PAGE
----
The Constitution requires that a census be performed every 10 years to determine how hundreds of billions in federal dollars are spent each year, reallocate representative seats by population and, of course, collect and share accurate statistical data about persons living in the United States. The 2020 census participation and the accuracy of its data are in peril.
The U.S. Census Bureau should not move forward with the proposed question asking about the citizenship status of every household member for its 2020 census. Doing so will skew the results of this critical census that, even at its most accurate, under-counted people of color by 1.5 million in 2010 (Hispanics by 1.5 percent, African Americans by 2.1 percent and Native Americans by 4.9 percent).
This undercount will increase in 2020 if this question is allowed to remain.
Since the first census in 1790, we, as a nation, historically under-counted African Americans because they were considered three-fifths of a person for constitutional purposes. Even after the passage of the 14th Amendment in 1868, African Americans and other persons of color continued to be under-counted in censuses (and, of course, marginalized and discriminated in almost every other aspect of American life, too).
The recent decision to include a question asking about the citizenship status will lead to an even more statistically significant undercount by, likely, millions of people! This question has not been asked in the decennial census since the 1950s.
The stated reasoning for including such a question — determining the number of citizens — is circumspect, at best. Its implicit goal is to marginalize communities of color, specifically Latino/Hispanic immigrants, and deter overall participation in the census and civic activities.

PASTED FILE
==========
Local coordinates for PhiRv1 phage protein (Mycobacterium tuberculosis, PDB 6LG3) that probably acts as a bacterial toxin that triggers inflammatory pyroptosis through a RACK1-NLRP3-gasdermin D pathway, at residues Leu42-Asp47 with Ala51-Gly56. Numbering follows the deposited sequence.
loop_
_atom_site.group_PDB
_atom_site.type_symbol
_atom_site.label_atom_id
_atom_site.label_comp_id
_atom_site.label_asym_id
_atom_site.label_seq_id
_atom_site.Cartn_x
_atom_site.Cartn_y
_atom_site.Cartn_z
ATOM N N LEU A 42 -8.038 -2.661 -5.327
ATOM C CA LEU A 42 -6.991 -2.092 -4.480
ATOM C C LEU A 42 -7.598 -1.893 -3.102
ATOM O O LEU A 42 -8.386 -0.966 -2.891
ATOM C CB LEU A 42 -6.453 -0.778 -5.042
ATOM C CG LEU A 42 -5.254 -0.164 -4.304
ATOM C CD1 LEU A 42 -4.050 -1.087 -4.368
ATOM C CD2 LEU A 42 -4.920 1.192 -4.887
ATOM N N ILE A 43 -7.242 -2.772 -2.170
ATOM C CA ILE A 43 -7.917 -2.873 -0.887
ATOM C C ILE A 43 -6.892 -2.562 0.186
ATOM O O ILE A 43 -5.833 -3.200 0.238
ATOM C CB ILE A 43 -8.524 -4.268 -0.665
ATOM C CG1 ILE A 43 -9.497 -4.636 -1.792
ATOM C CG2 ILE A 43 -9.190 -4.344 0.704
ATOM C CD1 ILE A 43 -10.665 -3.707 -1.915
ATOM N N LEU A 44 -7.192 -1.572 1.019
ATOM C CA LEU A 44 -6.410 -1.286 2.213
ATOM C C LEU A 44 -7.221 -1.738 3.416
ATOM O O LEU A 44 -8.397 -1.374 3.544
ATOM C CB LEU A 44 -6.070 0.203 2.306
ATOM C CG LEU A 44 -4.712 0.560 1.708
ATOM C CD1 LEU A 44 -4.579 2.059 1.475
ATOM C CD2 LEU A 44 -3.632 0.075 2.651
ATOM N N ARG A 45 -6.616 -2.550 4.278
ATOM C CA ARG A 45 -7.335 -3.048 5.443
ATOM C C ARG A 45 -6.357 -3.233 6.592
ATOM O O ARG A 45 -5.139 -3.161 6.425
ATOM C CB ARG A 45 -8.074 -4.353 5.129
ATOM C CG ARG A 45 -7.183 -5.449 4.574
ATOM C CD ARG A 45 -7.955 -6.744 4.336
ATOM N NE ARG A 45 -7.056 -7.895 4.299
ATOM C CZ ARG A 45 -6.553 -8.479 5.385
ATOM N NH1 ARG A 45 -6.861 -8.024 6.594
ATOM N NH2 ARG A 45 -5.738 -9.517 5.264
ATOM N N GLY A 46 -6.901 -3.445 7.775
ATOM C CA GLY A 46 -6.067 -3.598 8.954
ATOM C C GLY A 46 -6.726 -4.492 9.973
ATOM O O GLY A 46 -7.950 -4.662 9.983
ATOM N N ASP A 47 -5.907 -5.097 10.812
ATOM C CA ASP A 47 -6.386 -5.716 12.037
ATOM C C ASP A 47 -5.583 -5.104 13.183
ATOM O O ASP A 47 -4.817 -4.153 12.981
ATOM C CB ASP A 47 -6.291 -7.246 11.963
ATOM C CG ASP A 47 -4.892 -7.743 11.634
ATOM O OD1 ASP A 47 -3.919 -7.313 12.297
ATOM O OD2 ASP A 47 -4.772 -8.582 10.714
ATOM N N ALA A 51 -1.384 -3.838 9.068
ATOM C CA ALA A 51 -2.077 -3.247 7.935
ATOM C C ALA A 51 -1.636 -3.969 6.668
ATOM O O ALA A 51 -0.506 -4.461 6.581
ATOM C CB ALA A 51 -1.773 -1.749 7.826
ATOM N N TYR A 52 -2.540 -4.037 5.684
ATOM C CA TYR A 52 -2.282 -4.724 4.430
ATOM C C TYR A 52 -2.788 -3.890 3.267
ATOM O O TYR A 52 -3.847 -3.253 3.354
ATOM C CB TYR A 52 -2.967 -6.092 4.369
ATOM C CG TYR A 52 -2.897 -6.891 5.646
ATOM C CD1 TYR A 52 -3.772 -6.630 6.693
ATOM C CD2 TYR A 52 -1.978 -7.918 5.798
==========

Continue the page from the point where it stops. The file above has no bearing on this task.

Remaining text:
Even before this question was proposed, the bureau’s own researchers noticed low participation rates in field tests last year by Latino/Hispanic respondents based on concerns over their data confidentiality. These concerns are heightened now among already “hard-to-count” populations, which include non-English speakers and persons who distrust the government.
The climate of fear and mistrust of the government is, based on my conversations every day with undocumented and documented persons whom I represent, at an all-time high. My clients are worried about reporting crimes to the police when they are the victims and driving their children to the doctor for fear of being detained. Expecting full census participation in this climate is farcical.
This question serves no statistically legitimate purpose, and its inclusion will only skew results to favor the preservation of a white minority in power through electoral representation and greater federal funding at the expense of those, who, statistically, comprise a majority in many areas of our country.
This week marks Rosh Chodesh Iyar, when, we learn from the aptly named book Numbers 1:2 that Moses and Aaron were instructed by God to take a second census of the entire Israelite community living in the wilderness. Unlike the previous census that occurred just weeks earlier in Exodus 30:11, which was used to levy a half-shekel from everyone for building the mishkan, this new census was used to determine the number of men in each tribe available for military service.
Ramban insightfully notices that one difference with this census is that each person is counted individually, by name, before Moses and Aaron. Thus, when Moses and Aaron are making decisions, they are not doing so based on numbers alone, but rather, remembering all the people (not numbers) they are responsible for.
Let us be guided by this interpretation that we, as a nation, are more than just numbers of citizens or non-citizens. We are people. And our census ought to reflect our inherent values as humans in what questions are asked.
Please share your concerns on the census with your elected officials right away. No community or state (Michigan included) can afford to lose representation or federal dollars with a projected undercount. And if your elected official is unwilling to say something publicly, please tell him/her that you can be counted on to vote accordingly in the next election.
Ruby Robinson is the supervising attorney of the Michigan Immigrant Rights Center. He also sits on the board of the JCRC|AJC and is the co-chair of its Government Relations Committee.